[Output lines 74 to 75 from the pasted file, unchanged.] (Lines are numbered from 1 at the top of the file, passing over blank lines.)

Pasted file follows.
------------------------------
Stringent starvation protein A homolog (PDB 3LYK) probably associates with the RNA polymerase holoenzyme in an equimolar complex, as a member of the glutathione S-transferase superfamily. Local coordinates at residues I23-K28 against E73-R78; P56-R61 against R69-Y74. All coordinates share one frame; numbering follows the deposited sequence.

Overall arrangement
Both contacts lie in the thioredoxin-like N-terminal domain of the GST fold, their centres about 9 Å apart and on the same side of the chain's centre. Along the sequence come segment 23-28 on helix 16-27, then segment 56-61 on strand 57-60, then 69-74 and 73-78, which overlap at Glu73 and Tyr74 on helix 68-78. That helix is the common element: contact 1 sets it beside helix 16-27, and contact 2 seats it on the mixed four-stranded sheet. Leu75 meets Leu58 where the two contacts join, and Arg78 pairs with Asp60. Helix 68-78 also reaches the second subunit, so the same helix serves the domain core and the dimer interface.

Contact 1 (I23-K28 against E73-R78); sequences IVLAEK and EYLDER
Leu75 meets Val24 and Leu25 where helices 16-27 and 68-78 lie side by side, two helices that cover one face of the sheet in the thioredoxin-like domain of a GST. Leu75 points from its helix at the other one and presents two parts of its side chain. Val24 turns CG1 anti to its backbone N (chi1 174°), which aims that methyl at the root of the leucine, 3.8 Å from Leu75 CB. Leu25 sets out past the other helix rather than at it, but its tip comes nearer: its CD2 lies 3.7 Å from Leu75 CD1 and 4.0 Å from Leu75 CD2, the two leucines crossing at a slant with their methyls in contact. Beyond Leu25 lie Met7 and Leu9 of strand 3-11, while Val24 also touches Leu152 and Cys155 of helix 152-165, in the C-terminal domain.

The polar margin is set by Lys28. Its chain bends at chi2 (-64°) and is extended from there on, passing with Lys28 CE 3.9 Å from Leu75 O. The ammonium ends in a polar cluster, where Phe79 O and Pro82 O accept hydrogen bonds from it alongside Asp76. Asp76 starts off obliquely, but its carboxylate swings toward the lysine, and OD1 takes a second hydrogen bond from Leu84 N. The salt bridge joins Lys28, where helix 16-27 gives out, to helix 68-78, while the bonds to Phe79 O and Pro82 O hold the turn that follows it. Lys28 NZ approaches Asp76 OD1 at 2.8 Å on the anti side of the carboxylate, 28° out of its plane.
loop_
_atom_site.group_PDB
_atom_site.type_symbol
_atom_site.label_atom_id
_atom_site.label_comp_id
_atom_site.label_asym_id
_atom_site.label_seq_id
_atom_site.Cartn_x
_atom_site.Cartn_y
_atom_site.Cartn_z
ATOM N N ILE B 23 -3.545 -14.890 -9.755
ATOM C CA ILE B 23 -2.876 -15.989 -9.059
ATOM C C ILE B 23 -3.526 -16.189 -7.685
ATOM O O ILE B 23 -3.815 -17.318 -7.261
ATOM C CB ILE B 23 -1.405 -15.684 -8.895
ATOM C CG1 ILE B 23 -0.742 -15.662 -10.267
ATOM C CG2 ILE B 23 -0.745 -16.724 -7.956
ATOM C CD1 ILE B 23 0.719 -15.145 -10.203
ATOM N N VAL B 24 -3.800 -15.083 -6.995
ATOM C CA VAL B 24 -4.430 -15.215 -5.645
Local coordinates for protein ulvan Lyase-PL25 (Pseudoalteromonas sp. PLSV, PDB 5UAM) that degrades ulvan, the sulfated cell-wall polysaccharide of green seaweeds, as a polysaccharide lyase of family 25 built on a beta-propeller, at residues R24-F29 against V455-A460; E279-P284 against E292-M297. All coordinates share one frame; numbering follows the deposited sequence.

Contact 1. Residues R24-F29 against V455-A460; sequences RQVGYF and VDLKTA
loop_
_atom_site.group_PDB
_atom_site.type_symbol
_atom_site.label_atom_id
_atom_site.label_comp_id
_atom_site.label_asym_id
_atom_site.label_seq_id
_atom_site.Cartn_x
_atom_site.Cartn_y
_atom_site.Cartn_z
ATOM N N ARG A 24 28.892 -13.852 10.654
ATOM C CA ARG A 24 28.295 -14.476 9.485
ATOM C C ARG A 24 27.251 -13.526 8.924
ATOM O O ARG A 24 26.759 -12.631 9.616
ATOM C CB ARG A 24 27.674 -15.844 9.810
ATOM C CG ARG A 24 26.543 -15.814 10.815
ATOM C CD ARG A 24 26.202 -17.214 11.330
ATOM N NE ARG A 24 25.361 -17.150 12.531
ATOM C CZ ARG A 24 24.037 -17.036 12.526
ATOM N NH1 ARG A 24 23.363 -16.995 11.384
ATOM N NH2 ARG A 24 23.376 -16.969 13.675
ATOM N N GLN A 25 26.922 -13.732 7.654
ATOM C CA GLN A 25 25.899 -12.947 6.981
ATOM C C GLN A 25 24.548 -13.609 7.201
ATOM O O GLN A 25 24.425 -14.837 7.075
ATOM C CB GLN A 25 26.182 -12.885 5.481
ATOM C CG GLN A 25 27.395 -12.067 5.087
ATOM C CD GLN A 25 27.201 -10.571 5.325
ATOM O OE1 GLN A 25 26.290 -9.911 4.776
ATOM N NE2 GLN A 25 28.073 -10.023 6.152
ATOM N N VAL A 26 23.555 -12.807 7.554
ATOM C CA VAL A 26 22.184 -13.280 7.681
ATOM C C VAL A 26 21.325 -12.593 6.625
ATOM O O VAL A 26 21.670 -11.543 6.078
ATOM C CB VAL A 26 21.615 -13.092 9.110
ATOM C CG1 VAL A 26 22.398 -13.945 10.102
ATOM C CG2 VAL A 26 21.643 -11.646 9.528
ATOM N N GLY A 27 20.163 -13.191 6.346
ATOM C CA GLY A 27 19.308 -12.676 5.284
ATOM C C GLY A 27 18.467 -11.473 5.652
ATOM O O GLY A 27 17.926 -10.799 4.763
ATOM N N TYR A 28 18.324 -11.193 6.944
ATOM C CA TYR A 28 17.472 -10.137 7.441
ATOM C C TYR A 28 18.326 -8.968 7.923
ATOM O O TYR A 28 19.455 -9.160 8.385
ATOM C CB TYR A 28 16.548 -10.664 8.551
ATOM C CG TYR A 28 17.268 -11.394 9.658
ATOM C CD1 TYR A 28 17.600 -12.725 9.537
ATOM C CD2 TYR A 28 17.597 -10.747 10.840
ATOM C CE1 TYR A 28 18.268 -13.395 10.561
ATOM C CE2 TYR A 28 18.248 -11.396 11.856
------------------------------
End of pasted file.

ATOM C CB TYR A 28 16.548 -10.664 8.551
ATOM C CG TYR A 28 17.268 -11.394 9.658